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## Main Question or Discussion Point

**Local Gauge Symmetry ??**

Trying to understand local gauge symmetry

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I have an undergraduate degree in physics, so I know basic quantum mechanics, but that's all.

Still, I'm trying to understannd the concept of local gauge symmetry.

I would appreciate if someone could tell me what's wrong with my point of view.

So here is my understanding of it:

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As an example, consider the classical Newtonian equation for the gravitational force between masses m1 and m2 at position x1 and x2 on the x-axis.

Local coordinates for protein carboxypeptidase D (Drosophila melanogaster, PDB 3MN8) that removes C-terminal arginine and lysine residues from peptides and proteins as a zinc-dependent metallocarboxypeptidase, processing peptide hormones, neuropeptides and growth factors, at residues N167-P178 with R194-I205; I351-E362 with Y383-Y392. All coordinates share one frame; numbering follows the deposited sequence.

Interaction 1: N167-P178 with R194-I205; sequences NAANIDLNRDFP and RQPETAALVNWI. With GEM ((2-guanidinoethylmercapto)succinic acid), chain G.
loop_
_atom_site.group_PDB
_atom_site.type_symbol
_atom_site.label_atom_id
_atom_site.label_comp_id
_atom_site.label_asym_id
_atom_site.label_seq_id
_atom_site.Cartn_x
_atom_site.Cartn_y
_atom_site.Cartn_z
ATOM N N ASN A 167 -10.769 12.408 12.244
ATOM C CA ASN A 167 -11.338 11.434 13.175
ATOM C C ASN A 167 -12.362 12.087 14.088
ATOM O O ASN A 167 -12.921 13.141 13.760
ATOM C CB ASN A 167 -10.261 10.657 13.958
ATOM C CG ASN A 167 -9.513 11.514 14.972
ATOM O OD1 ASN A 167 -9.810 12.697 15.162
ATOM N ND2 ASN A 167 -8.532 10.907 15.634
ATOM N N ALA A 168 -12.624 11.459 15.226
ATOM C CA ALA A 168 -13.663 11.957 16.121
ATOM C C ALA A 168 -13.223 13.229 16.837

It is F = G m1 m2 / (x2 - x1)^2 .

Now if we replace x1 and x2 with x1+k and x2+k, we get the same equation and the same force F.

So here we have a global gauge symmetry.

What are the physically real value of x1 and x2 ?

They don't have physically real values, cause they are not measurable.

So let's go one step further and replace x1 and x2 with x1+k1 and x2+k2.

We now have a local gauge symmetry.

That's fine except now we don't get the same equation, nor the same force.

So let's add a new field or force to compensate for that.

But that new field is arbitrary, since it is function of the arbitrary values for k1 and k2.

And that new field has no physical reality, it is not measurable (how could it be, since it is arbitrary?)

So how can we switch to local gauge symmetry if it changes measurable values?

How does postulating a new compensating field help anything?

I don't understand what is gained by doing this.

All this doesn't make sense to me.

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